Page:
5 Things Gen-X Moms Can Learn from Millennial Moms

by Erin Blakeley
Originally Published: 
A millennial mom holding her newborn baby close to her face and smiling

The Millennials are already the largest generation in America. This year, they became something else: the largest generation of new moms.

According to a report by Goldman Sachs, Millennial moms account for more than 90 percent of new moms in the United States in the past year. And just like everything else they’ve touched, they’re bound to put their distinct Millennial stamp on things.

But cheer up, Gen-Xers. It’s not all bad. Perhaps there’s a thing or two we can learn from these kids, err … young women. After all, they grew up in a world that is much more similar to the one we live in now than the one we remember from our own childhoods. Here are five Millennial traits we Gen-Xers could stand to emulate:

Embrace the concept of ‘growing up online’

Millennial moms are way better positioned to raise kids who are growing up online than Gen-Xers, since they grew up that way, too. They aren’t learning the ropes as they go along, or playing whack-a-mole with the new apps and platforms that come out, desperate to catch up to the next platform. Snapchat? Vine? Yik Yak? GroupMe? They aren’t just secure in their ability to learn what’s next—they’re confident that whatever it is will enhance their lives, and we should be, too.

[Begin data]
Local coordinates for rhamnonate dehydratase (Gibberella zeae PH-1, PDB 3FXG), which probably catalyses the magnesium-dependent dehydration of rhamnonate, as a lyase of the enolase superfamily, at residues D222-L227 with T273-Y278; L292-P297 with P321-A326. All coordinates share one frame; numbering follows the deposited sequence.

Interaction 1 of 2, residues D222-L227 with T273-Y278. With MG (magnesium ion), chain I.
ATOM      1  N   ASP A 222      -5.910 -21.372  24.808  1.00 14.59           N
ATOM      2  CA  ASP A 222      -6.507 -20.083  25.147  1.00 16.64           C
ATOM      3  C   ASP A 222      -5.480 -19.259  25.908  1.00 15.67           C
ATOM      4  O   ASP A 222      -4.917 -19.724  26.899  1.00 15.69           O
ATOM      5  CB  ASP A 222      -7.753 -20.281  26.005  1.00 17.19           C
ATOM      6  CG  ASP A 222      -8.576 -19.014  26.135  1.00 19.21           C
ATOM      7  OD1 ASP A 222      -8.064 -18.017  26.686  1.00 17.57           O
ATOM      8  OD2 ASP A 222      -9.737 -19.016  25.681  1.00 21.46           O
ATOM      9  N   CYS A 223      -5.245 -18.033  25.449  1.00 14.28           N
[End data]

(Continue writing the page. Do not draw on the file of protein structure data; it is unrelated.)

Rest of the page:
Take help where you can get it

And by “where you can get it,” they mean on your smartphone. The generation that came of age in “there’s an app for that” actually believes it. From tracking sleep schedules to feeding a newborn, ordering pre-prepped meals to finding a sitter, the connected generation isn’t afraid to seek out the solution at their fingertips. Maybe we shouldn’t be, either. Parenting by text, anyone?

Get along with your folks

It’s clear Millennials made way better teenagers than we did. I spent much of my teenage years listening to grunge and idolizing Winona Ryder. I can’t say my parents were enthralled by me. But 85 percent of Millennials, when asked as teenagers, named one of their parents as their best friend. I imagine having your parents as your besties is really convenient when your own kids are driving you bananas. Hmmm … it’s too late for me to take back my Heathers years. But maybe sending my dad a candygram wouldn’t hurt.

Be flexible

The overarching message Millennials received during their youth was that they are special and destined for greatness. (The overarching message I recall from my youth was that we might get nuked by Russia.) Ironically, all that time spent cultivating their individual self-worth has made them incredibly flexible about making life choices and tremendously open to taking alternative paths—two traits that come in handy from the time your 6-year-old announces she’s a vegan right up through the day your 18-year-old is turning down a college scholarship in favor of “real-life” experiences.

Don’t forget the ‘me time’

You know these Millennials are all about finding themselves. Travel, adventure, following their hearts. All the things we’ve made fun of them for. But aren’t you a little jealous of the generation that expects that all of these wonderful things should be available to them? I know I am. In fact, maybe I should take that backpacking trip through Indonesia, which I always thought I deserved. And maybe I should take it now.

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